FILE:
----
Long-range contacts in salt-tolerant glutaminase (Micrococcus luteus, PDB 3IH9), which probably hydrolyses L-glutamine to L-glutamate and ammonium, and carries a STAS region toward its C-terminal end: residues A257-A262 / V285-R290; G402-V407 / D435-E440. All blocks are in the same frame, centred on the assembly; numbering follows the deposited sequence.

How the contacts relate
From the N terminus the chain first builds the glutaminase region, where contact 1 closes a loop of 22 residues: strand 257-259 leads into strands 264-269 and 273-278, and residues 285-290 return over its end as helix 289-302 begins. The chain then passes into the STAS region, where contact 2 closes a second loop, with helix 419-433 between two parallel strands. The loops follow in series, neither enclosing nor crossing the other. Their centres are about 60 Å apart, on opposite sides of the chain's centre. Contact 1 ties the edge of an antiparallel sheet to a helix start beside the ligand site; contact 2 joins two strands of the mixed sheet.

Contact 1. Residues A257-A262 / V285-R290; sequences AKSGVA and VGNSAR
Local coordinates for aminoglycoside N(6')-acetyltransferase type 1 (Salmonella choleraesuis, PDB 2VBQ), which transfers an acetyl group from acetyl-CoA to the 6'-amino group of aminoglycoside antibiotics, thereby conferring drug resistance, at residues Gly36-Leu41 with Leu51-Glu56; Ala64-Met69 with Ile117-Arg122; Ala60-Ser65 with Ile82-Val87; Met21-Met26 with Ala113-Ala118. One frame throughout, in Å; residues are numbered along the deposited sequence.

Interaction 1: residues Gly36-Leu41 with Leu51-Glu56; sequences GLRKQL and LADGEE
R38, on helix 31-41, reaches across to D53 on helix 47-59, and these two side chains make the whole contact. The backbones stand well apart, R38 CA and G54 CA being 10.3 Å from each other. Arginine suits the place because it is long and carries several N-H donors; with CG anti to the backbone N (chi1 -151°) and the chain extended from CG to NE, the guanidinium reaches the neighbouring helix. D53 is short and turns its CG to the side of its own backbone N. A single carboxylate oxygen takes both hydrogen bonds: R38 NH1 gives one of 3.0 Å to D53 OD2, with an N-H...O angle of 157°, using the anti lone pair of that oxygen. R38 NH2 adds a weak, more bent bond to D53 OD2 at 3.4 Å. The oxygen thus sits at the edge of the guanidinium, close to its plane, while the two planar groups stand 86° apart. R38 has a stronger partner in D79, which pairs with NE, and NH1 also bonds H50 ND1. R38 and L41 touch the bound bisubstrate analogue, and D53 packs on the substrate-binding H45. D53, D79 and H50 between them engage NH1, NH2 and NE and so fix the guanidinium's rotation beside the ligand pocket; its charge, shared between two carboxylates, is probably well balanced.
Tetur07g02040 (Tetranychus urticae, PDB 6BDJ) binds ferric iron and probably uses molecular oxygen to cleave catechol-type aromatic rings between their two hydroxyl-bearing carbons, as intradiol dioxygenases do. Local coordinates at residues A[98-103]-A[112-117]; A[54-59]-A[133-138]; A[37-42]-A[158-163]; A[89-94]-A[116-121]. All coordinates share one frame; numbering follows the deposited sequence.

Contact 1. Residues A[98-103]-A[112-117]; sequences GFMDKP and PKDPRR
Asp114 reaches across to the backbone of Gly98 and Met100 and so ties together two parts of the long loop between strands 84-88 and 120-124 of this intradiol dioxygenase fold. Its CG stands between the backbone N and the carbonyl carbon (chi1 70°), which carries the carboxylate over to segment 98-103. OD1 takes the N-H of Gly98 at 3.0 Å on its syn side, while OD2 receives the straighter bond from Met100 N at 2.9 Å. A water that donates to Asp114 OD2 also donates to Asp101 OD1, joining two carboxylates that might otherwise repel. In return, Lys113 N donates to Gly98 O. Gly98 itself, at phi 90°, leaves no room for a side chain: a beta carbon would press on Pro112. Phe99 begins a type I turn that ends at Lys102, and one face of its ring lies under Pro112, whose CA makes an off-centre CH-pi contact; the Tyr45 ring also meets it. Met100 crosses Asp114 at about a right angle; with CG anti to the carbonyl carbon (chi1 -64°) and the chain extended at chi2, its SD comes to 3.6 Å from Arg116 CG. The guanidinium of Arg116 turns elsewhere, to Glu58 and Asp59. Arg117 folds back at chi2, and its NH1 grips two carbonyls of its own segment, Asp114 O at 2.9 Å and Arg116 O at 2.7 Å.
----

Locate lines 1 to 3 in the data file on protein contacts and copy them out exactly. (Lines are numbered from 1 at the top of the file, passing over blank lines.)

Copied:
Long-range contacts in salt-tolerant glutaminase (Micrococcus luteus, PDB 3IH9), which probably hydrolyses L-glutamine to L-glutamate and ammonium, and carries a STAS region toward its C-terminal end: residues A257-A262 / V285-R290; G402-V407 / D435-E440. All blocks are in the same frame, centred on the assembly; numbering follows the deposited sequence.

How the contacts relate
From the N terminus the chain first builds the glutaminase region, where contact 1 closes a loop of 22 residues: strand 257-259 leads into strands 264-269 and 273-278, and residues 285-290 return over its end as helix 289-302 begins. The chain then passes into the STAS region, where contact 2 closes a second loop, with helix 419-433 between two parallel strands. The loops follow in series, neither enclosing nor crossing the other. Their centres are about 60 Å apart, on opposite sides of the chain's centre. Contact 1 ties the edge of an antiparallel sheet to a helix start beside the ligand site; contact 2 joins two strands of the mixed sheet.